Pacific Symphony Celebrates Fourth of July with ‘Almost Elton John’

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Richard Kaufman conducts the Pacific Symphony on July 4 / photo by Doug Gifford

After a pandemic-induced absence of more than 15 months, the Pacific Symphony returned to live public performances on Sunday, July 4 with its traditional Independence Day concert, held this year at FivePoint Amphitheater at the Great Park in Irvine.

It was indeed a day to celebrate, with a crowd (estimated at more than 5,000 patrons) sporting patriotic garb and eager to experience live music again.

In addition to the Pacific Symphony and fireworks, the audience had come to see the evening’s special guest: Craig A. Meyer as “Almost Elton John.”

Craig A. Meyer as Almost Elton John with Pacific Symphony on July 4 / photo by Doug Gifford

Prior to the start of the concert, guests could avail themselves of more than a dozen food trucks and beverage stands set up in the courtyard outside the seating areas.

The concert area itself was split between table seating in front of the stage and in the tiered seating sections behind the tables.

Conductor Richard Kaufman and the Pacific Symphony began the evening with stirring music from the 1964 film “633 Squadron.”

Then, to the strains of the National Emblem March, a color guard from the Newport Harbor American Legion marched through the audience and up on stage, where Kaufman’s daughter, Whitney Claire Kaufman, sang “The Star-Spangled Banner.”

Whitney Claire Kaufman sings “The Star-Spangled Banner” at the July 4 concert / photo by Doug Gifford

Once the color guard marched off stage to the tune “Yankee Doodle,” Kaufman led the Pacific Symphony in an overture of music by George M. Cohan, followed by the energetic “Ohio Riverboat” by Henry Mancini.

Whitney Claire Kaufman returned to the stage to sing what she said was one of her favorite songs, “Almost There” from The Princess and the Frog, written by Randy Newman.

Richard Kaufman then told the audience he also had a favorite songs that came from one of his favorite films: “Seventy-Six Trombones” from Meredith Willson’s “The Music Man.” As Kaufman explained, there was an open call in Hollywood for kids to be in the film’s marching band. Kaufman borrowed a trombone, auditioned, and can be seen in the movie strutting down the street as part of the marching band in the film’s finale.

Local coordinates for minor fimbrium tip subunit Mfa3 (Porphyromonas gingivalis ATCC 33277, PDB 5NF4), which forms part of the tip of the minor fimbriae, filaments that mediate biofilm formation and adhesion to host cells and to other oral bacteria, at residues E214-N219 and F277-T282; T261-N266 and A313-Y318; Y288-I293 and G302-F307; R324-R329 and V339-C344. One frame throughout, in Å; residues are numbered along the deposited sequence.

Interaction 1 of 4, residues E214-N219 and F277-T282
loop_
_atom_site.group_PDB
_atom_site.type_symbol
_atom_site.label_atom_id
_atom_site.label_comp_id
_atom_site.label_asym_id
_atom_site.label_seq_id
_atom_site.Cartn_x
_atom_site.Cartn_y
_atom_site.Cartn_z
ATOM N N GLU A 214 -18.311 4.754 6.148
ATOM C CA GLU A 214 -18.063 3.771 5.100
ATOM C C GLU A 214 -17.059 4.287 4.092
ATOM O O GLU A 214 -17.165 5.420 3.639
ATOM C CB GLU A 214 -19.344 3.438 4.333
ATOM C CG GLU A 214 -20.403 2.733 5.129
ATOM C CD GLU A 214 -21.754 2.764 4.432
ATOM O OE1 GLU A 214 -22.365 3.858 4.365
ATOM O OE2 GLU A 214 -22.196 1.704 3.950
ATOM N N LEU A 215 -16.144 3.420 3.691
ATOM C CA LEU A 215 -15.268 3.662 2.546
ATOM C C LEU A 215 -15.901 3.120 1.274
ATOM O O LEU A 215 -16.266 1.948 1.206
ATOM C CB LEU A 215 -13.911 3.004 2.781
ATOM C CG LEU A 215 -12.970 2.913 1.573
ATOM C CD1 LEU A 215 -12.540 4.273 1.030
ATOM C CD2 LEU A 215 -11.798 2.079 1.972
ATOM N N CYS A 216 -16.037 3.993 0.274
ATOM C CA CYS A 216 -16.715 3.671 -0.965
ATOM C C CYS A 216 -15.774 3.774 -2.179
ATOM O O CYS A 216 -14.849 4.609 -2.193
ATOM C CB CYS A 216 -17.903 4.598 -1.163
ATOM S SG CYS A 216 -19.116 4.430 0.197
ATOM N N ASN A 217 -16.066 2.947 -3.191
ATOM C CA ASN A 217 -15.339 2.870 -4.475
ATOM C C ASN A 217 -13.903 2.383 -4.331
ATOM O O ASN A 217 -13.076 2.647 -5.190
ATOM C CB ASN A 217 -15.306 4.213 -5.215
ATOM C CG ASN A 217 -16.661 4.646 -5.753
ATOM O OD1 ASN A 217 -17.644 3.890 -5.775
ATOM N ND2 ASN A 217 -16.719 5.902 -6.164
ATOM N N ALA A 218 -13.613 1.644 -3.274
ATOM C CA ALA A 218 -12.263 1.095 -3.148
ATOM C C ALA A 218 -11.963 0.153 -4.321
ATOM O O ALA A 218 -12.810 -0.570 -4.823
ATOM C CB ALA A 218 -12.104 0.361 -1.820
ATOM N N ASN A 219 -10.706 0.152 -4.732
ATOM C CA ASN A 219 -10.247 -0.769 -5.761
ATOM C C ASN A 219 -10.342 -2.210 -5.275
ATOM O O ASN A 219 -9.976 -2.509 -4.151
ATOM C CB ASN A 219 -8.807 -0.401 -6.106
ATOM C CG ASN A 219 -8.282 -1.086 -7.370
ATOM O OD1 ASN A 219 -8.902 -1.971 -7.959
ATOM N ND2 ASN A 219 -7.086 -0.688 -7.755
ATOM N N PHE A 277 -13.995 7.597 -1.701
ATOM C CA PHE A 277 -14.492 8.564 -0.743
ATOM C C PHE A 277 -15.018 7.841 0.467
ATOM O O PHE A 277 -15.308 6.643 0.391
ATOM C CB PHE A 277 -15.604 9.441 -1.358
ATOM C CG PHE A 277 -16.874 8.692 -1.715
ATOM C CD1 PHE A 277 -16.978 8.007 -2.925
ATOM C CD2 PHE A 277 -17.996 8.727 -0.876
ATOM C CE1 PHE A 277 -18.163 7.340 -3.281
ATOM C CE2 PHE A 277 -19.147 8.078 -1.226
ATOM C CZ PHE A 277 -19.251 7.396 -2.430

After the symphony played “Seventy-Six Trombones,” Whitney Claire Kaufman came out once last time to sing “America the Beautiful.”

After intermission, it was time for the Elton John tribute. As an Elton John fan who saw the superstar three times in the 1970s (including his legendary dodger Stadium concert) and several more times over the years, including his farewell tour in 2019, I’m always wary of anyone who attempts to portray Elton John.

Craig A. Meyer is Almost Elton John at the July 4 concert / photo by Doug Gifford

Fortunately, after Meyer – perfectly attired in a vintage Elton John-style costume straight out of the 70s – launched into his first song “Bennie and the Jets,” it was obvious that Meyer had both the musical chops and the looks/mannerisms to easily remind the audience that they were “almost” at an Elton John concert.

Meyer’s 50-minute set includes a handful of Elton classics, including “Philadelphia Freedom,” “Goodbye Yellow Brick Road,” “Lucy in the Sky with Diamonds/Pinball Wizard,” “Your Song,” “Saturday Night’s Alright for Fighting” and “Don’t Let the Sun Go Down on Me”

Meyer led a fun audience sing-along on “Crocodile Rock,” but his most impressive segment of the night was probably on the song “Funeral for a Friend/Love Lies Bleeding.”

On that song, the intro normally played on the recording by a synthesizer was performed by the Pacific Symphony, which added a special dynamic to the song. In fact, the orchestral charts used by Meyer added to the music and functioned as more than just having the symphony serve as “decoration.”

Craig A. Meyer as Almost Elton John at the July 4 concert / photo by Doug Gifford

One Elton John song missing from the set that I would have loved to hear with the symphony is “Levon,” which contains lovely orchestral accompaniment on the original recording. However, it’s a minor omission from an otherwise crowd-pleasing performance.

After Meyer and his excellent backing ensemble, the “Rocket Band,” performed their set, Pacific Symphony played their special “Military Tribute” followed by fireworks accompanied by marches by John Philip Sousa.

Fireworks at the Pacific Symphony’s July 4 concert / photo by Doug Gifford

Up next for the Pacific Symphony as part of their summer season is the West Coast premiere of Disney’s “Toy Story in Concert” on August 21 at the Pacific Amphitheatre at the OC Fair & Event Center.

For this special concert, Pacific Symphony performs the score of “Toy Story” live while the movie is projected on a giant screen above the orchestra.

For more information, visit www.PacificSymphony.org.

Philanthropists Wylie and Bette Aitken with Michelle Forsyte and Pacific Symphony President John Forsyte / photo by Doug Gifford
Seating arrangements for the July 4 concerts
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